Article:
by Bob Sparrow

(continued from Monday)

Will Rogers probably defined the Mission Inn best when he said, “It is the most unique hotel in America. It’s a monastery, a museum, a fine hotel, a home, a boardinghouse, a mission, an art gallery and an aviator’s shrine. It combines the best features of all of the above.”

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The Chapel and our Docent

The chapel at the Mission Inn is stunning and is a National Historic Landmark with two original stained glass windows by Lewis Tiffany, yes, that Tiffany, and an alter that is 25 feet tall and 16 feet across completely covered with three coats of 18-karat gold leaf. The ‘Garden of Bells’ has over 800 bells including one dating to 1247 described as the ‘oldest bell in Christendom’. In 1932, son Frank Miller, who had by then taken over for dad, C. C., put up a ‘Famous Flyers Wall’ recognizing over 150 notable aviators.

There are so many nooks, crannies, artifacts and stories that go with them that I couldn’t begin to cover them all here; those who have been there know what I mean and I’m not a good enough writer to describe it to those who haven’t – just go!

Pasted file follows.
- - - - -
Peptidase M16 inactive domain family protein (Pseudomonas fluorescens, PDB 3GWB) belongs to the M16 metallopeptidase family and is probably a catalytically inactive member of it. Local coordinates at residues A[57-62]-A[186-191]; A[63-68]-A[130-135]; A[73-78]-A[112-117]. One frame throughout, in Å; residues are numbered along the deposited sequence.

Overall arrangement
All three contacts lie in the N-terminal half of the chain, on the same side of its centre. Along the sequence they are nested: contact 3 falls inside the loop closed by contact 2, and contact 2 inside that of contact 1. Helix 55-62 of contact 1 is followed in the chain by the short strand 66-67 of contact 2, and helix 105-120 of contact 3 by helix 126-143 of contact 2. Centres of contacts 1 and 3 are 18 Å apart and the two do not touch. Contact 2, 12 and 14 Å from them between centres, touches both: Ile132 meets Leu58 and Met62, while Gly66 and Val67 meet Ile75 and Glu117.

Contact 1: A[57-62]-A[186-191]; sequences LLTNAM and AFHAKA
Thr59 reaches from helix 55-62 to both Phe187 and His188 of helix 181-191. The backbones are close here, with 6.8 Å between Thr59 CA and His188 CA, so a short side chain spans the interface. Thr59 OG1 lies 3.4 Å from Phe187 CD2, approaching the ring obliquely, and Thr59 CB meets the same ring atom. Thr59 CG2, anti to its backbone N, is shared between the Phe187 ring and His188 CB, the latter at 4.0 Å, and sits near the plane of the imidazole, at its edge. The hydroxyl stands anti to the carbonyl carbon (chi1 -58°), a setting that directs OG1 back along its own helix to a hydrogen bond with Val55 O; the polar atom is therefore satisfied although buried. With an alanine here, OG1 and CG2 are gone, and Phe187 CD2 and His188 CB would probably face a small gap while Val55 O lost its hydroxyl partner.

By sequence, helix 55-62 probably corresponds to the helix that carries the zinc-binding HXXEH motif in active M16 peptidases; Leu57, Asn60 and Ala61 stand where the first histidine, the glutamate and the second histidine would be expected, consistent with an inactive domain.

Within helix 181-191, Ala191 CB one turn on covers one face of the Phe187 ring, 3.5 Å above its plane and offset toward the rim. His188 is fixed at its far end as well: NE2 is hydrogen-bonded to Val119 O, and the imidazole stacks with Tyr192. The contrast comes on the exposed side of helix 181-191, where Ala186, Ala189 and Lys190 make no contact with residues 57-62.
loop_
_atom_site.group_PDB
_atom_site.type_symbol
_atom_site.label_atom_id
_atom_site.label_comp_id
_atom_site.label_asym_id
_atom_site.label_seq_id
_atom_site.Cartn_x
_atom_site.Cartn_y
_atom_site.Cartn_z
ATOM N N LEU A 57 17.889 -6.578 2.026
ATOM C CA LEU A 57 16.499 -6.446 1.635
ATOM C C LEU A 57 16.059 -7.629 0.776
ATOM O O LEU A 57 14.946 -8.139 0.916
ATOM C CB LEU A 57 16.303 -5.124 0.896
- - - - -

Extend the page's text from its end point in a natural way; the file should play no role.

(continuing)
Our docent worked overtime as after our tour she took us to the Presidential Lounge and asked us to get an adult beverage and follow her to a roof-top terrace where we watched the sunset. She told us that a song popular at the beginning of the 20th century, was written by Carrie-Jacobs Bond, a hotel guest in 1909,  and was composed as she watched from the hotel as the sun set behind Mt. Rubidoux, just as we were doing. The song is called ‘The End of a Perfect Day’ and I think it accurately summed up my time there.

MI Xmas

The Mission Inn during the holidays

Most visitors like to go to the Mission Inn during the holidays when it is resplendent with nearly 4 million Christmas lights and 400 animated figures, but I’d never gone thinking that I hate crowds and Google has lots of pictures, but now, after seeing how amazing this place is, I can’t wait to see it over the holidays this year. Besides, I know there’s some secret tunnels and catacombs just waiting to be uncovered . . . that would make it ‘The End of a Perfect Day’.

Additional photos

Top of Mt. Rubidoux today and an Easter Sunrise Service back in the day

Sunrise                                        Mt. Rubidoux

 

Bridge over the Santa Ana River (If you don’t see any water, no need to adjust your glasses, it is now dry, so Riverside should be renamed ‘DryRiverBedside’)